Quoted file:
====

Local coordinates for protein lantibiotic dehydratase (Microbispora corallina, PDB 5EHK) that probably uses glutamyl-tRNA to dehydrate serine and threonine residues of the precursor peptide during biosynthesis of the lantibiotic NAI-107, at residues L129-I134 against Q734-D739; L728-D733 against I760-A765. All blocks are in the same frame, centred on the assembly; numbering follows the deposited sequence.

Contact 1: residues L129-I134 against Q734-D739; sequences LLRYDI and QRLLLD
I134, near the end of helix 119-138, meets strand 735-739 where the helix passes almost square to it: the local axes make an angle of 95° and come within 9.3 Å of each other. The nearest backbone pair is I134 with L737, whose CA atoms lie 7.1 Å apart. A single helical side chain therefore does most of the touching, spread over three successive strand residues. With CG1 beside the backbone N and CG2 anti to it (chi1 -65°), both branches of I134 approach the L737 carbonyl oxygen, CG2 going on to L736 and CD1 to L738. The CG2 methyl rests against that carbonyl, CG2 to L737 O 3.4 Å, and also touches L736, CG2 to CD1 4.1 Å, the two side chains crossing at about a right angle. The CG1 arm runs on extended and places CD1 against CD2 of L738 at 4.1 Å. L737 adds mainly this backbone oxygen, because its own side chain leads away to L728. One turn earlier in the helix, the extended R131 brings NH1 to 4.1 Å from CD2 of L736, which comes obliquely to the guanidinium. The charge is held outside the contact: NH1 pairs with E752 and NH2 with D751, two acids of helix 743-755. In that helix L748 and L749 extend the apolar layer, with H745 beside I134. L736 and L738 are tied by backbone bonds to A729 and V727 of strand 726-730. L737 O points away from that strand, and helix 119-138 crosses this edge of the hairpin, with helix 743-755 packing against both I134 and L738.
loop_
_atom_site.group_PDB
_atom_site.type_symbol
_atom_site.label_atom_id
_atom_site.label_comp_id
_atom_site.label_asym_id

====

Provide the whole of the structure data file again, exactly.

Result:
Local coordinates for protein lantibiotic dehydratase (Microbispora corallina, PDB 5EHK) that probably uses glutamyl-tRNA to dehydrate serine and threonine residues of the precursor peptide during biosynthesis of the lantibiotic NAI-107, at residues L129-I134 against Q734-D739; L728-D733 against I760-A765. All blocks are in the same frame, centred on the assembly; numbering follows the deposited sequence.

Contact 1: residues L129-I134 against Q734-D739; sequences LLRYDI and QRLLLD
I134, near the end of helix 119-138, meets strand 735-739 where the helix passes almost square to it: the local axes make an angle of 95° and come within 9.3 Å of each other. The nearest backbone pair is I134 with L737, whose CA atoms lie 7.1 Å apart. A single helical side chain therefore does most of the touching, spread over three successive strand residues. With CG1 beside the backbone N and CG2 anti to it (chi1 -65°), both branches of I134 approach the L737 carbonyl oxygen, CG2 going on to L736 and CD1 to L738. The CG2 methyl rests against that carbonyl, CG2 to L737 O 3.4 Å, and also touches L736, CG2 to CD1 4.1 Å, the two side chains crossing at about a right angle. The CG1 arm runs on extended and places CD1 against CD2 of L738 at 4.1 Å. L737 adds mainly this backbone oxygen, because its own side chain leads away to L728. One turn earlier in the helix, the extended R131 brings NH1 to 4.1 Å from CD2 of L736, which comes obliquely to the guanidinium. The charge is held outside the contact: NH1 pairs with E752 and NH2 with D751, two acids of helix 743-755. In that helix L748 and L749 extend the apolar layer, with H745 beside I134. L736 and L738 are tied by backbone bonds to A729 and V727 of strand 726-730. L737 O points away from that strand, and helix 119-138 crosses this edge of the hairpin, with helix 743-755 packing against both I134 and L738.
loop_
_atom_site.group_PDB
_atom_site.type_symbol
_atom_site.label_atom_id
_atom_site.label_comp_id
_atom_site.label_asym_id